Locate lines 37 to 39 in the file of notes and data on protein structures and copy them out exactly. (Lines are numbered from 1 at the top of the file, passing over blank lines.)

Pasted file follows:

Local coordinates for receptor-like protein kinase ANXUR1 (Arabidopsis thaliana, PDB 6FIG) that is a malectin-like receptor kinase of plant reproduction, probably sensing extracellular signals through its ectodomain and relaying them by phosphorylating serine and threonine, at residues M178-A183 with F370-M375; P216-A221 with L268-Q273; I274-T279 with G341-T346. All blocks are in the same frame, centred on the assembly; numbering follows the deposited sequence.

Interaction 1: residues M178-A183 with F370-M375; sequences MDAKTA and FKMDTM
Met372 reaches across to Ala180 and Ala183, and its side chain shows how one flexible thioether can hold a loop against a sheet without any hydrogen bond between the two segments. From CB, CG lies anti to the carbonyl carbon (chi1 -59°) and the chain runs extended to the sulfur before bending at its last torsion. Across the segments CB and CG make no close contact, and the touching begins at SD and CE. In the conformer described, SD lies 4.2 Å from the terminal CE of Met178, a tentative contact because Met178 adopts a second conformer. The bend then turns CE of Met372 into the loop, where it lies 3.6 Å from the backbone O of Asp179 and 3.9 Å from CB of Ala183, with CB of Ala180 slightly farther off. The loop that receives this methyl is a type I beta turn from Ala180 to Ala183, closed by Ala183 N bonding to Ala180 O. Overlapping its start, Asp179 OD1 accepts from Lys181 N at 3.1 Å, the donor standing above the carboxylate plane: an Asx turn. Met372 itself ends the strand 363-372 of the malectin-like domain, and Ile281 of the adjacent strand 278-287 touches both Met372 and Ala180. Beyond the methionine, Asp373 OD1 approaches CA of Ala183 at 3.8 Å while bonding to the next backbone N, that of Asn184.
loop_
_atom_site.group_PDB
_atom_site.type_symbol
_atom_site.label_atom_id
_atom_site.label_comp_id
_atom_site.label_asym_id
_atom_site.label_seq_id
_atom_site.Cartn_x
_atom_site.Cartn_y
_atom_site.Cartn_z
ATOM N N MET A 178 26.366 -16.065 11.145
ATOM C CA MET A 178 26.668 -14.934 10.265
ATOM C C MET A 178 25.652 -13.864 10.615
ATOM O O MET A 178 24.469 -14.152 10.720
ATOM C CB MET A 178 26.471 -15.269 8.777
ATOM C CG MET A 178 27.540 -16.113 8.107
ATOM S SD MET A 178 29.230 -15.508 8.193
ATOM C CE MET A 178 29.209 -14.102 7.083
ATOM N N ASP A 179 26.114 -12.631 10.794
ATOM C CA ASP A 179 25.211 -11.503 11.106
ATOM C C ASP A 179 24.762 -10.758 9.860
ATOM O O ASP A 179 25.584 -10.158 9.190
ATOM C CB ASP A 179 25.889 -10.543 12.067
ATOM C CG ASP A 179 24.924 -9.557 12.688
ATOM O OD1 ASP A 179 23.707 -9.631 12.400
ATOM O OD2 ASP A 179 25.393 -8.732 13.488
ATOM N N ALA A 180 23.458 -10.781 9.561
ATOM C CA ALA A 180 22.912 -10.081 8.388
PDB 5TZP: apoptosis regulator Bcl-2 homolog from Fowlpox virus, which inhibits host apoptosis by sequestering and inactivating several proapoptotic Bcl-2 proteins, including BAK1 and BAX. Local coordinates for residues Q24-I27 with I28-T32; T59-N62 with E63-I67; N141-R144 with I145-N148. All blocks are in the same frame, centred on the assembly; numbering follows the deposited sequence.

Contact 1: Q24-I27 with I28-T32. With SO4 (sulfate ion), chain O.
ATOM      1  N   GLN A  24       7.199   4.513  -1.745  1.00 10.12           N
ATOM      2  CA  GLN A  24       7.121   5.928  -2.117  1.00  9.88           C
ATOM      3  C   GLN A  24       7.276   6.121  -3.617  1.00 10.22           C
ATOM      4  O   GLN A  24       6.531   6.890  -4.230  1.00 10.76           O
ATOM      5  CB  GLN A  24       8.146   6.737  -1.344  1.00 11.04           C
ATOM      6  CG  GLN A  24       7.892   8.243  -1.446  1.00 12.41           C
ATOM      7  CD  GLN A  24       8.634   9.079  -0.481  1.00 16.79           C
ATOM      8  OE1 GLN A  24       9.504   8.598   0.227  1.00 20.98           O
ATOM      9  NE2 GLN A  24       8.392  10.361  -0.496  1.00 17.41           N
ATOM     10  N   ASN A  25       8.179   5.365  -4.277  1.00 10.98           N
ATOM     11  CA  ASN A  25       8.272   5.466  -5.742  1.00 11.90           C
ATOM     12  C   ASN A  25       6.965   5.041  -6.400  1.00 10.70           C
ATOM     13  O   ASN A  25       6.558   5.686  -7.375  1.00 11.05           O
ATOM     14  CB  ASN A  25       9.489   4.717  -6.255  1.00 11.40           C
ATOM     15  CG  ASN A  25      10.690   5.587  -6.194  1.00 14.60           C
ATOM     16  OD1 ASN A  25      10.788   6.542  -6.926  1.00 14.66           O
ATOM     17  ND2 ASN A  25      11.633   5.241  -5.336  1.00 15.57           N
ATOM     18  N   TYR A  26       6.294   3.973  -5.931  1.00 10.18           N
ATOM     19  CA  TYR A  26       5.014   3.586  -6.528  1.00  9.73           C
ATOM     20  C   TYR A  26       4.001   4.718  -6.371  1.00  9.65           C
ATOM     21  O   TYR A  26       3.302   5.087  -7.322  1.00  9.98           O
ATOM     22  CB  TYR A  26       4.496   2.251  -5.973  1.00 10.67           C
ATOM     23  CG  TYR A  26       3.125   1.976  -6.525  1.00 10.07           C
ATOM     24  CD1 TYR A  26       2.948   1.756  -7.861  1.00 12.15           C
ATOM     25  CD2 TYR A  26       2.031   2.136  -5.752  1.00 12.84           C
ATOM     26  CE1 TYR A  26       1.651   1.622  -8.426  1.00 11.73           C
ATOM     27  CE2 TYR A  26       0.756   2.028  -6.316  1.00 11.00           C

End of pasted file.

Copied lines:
ATOM      4  O   GLN A  24       6.531   6.890  -4.230  1.00 10.76           O
ATOM      5  CB  GLN A  24       8.146   6.737  -1.344  1.00 11.04           C
ATOM      6  CG  GLN A  24       7.892   8.243  -1.446  1.00 12.41           C